My students live in poverty and have special needs that federal funding helps meet — for example, keeping class sizes manageable so teachers can provide individual attention and support. For my students, a low student-to-teacher ratio is a dream lifter and life changer — essential if they are to realize their full potential.
To put one more human face on the looming cuts, I would like to tell you about one of my students. But remember that even though I share just his story, there are hundreds like him in my school alone and millions like him all across America.
My story is about a boy named Daniel. He was shy, started the school year with very low self-esteem, but blossomed into a writer I can only describe as “poetic.” One day, toward the end of the year, Daniel shuffled up to me after school and said: “Ms. Allen, I have something special for you. It’s one of my favorite things.”
I knew that Daniel didn’t have many material possessions, so I tried to decline the offer. I told him the thought was enough. But Daniel was having none of it. He stuck out a closed fist, slowly opened it, and unveiled … a rock.
“Ms. A.,” he said, “I was thinking. School is my rock. I know I can always hold onto it, that it’s always there for me.”
That’s when I realized the power and importance of education, school, and teachers. Straight from the mouth of a child, the truth hit me like a ton of bricks. School is the rock in this child’s life, the one place he knows he can count on. For no matter what instabilities our students have, there is one thing they can depend on: school.
Daniel helped me realize that we are not there as teachers to only help our kids pass a test. That is important, but not our main purpose for this child or for any child. We are there to be the rocks for these children, to be the one stable force in many of their lives. We are there to help them see education as a vehicle to take them far in life, to help ignite a love of learning.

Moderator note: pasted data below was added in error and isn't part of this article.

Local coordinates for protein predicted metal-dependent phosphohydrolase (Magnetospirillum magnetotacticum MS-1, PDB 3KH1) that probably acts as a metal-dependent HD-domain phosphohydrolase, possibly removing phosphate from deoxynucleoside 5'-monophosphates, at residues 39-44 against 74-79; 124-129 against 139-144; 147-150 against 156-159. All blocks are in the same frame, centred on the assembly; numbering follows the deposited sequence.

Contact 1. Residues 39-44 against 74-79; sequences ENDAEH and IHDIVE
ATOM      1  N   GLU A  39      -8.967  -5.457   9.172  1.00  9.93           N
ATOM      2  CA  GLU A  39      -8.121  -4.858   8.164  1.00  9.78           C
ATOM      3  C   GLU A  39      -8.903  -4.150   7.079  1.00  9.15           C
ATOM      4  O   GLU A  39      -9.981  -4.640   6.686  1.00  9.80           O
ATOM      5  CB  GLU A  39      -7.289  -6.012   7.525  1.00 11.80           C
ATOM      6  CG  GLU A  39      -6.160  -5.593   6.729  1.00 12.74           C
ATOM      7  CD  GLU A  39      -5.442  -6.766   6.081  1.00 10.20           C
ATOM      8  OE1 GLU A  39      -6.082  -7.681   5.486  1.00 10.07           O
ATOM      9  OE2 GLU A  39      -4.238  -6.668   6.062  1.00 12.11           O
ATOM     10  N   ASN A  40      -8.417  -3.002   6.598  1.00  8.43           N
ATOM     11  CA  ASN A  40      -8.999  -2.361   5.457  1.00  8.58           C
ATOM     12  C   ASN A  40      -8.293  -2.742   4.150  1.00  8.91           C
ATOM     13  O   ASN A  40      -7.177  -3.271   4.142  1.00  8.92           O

The looming cuts threaten all of that.
We may lose the momentum from the successes that our students are building upon due to massive across-the-board cuts — the “sequester.” Those cuts are scheduled to take effect on March 1, just a week and a day from now.
In my school district — Hillsborough County in Florida — 142 schools stand to lose $3 million in Title I funding. On top of that, we’ll be getting $2 million less for special education — the equivalent of shifting the entire cost of educating 1,500 students with disabilities from the federal government to Hillsborough County. Programs serving English-language learners — we have 25,000 — will be cut as well.
The impact will be harshest on students in Title I schools — like the one I teach in. Students like mine — my little learners, my Daniel — are the reason the Elementary and Secondary Education Act (ESEA) was passed in the first place, back in 1965. As Title I of the law says, the goal is “to ensure that all children have a fair, equal, and significant opportunity to obtain a high-quality education.”
Students like mine are the reason the Individuals with Disabilities Education Act (IDEA) was passed in the first place, back in 1975. IDEA ensures that children with disabilities have the opportunity to receive a free and appropriate public education, just like other children. It governs early intervention, special education, and related services.
In the name of Daniel and the 36 students that I work to nurture and inspire every day, I urge you in the strongest possible terms to stop the sequester. Think of what it would mean to them — and to millions of students just like them all across America.
Some say we cannot afford to keep spending as much on education. I say we cannot afford to spend a cent less. In fact, we should be spending more. We owe it to our youngest dreamers. Our learners. Economic recovery begins in our classrooms. Investing in education is investing in the future of America. The children of today are the leaders of tomorrow — our living legacy.
Thank you for hearing my testimony today.